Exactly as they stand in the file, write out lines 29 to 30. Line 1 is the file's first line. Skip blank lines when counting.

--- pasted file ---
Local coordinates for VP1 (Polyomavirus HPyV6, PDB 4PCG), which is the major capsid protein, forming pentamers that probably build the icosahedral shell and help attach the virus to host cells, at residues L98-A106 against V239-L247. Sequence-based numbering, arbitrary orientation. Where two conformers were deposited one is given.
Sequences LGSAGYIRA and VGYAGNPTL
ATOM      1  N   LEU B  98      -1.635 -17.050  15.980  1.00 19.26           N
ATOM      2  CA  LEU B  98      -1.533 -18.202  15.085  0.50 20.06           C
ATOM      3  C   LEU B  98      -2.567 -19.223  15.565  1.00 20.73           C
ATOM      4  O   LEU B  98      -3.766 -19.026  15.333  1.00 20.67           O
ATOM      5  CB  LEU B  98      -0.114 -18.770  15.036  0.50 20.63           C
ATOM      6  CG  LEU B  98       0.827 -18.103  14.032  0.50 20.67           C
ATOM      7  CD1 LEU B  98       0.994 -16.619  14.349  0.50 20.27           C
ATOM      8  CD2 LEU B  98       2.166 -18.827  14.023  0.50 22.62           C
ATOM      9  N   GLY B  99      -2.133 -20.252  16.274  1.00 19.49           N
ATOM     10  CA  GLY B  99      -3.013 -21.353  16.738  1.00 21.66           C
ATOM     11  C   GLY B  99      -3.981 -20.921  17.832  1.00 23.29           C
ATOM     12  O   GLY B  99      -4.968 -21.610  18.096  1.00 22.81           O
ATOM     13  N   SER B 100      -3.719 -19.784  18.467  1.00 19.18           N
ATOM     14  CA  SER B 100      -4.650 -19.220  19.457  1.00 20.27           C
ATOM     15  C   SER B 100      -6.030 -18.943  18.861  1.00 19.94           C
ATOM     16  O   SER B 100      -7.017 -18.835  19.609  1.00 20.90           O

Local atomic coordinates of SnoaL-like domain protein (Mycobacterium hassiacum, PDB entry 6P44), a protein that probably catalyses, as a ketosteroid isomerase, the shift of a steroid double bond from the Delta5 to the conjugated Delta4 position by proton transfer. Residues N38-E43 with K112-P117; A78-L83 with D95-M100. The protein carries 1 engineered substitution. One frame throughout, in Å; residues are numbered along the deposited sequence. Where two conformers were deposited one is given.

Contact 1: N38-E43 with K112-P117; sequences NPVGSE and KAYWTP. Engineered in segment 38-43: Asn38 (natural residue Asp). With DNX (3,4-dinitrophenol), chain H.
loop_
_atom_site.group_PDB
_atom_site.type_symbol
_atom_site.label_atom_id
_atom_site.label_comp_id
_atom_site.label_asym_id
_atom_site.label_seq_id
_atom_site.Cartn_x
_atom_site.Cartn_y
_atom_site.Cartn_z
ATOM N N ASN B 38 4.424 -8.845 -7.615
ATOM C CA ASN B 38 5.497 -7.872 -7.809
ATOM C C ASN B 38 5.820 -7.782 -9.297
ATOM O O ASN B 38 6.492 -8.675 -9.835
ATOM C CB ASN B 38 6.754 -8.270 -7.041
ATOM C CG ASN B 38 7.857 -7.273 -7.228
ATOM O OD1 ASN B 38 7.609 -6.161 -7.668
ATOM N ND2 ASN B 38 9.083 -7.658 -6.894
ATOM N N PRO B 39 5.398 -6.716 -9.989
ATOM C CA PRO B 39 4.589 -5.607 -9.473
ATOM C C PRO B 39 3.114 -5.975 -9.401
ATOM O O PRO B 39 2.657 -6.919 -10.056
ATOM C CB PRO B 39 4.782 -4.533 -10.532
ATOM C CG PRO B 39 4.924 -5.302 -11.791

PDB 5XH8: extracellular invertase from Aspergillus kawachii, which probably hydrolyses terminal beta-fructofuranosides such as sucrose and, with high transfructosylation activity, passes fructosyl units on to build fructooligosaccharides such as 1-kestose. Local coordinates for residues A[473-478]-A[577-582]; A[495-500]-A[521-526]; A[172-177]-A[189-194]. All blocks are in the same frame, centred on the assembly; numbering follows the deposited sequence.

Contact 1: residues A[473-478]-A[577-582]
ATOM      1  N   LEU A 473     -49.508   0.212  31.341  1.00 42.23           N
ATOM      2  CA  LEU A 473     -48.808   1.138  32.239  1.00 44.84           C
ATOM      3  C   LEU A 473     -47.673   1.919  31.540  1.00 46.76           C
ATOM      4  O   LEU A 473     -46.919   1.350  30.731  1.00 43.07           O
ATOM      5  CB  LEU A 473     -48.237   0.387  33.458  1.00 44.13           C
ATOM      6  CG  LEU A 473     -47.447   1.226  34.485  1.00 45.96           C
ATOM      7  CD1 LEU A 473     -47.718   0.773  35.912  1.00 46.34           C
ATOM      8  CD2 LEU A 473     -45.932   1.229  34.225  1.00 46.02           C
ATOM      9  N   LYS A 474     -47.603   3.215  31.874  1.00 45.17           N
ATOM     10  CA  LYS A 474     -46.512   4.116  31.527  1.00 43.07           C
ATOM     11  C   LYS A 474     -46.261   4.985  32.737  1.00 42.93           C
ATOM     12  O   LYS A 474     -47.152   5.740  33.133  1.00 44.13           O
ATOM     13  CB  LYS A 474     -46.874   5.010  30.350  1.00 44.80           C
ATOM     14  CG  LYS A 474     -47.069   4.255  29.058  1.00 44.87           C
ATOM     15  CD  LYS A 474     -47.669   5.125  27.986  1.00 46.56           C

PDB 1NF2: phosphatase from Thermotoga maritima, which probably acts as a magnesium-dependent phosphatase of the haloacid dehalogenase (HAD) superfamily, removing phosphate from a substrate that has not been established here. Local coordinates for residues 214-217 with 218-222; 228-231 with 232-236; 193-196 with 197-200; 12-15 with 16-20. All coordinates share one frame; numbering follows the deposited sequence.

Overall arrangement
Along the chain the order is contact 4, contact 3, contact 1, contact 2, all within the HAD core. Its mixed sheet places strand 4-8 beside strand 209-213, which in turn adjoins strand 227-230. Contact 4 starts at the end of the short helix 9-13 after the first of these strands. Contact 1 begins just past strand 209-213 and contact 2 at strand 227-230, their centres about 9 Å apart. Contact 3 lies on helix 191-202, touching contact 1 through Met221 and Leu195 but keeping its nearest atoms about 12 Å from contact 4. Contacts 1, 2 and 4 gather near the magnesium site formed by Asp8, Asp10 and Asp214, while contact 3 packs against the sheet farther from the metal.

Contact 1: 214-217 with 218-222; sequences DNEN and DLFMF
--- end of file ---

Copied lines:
_atom_site.Cartn_y
_atom_site.Cartn_z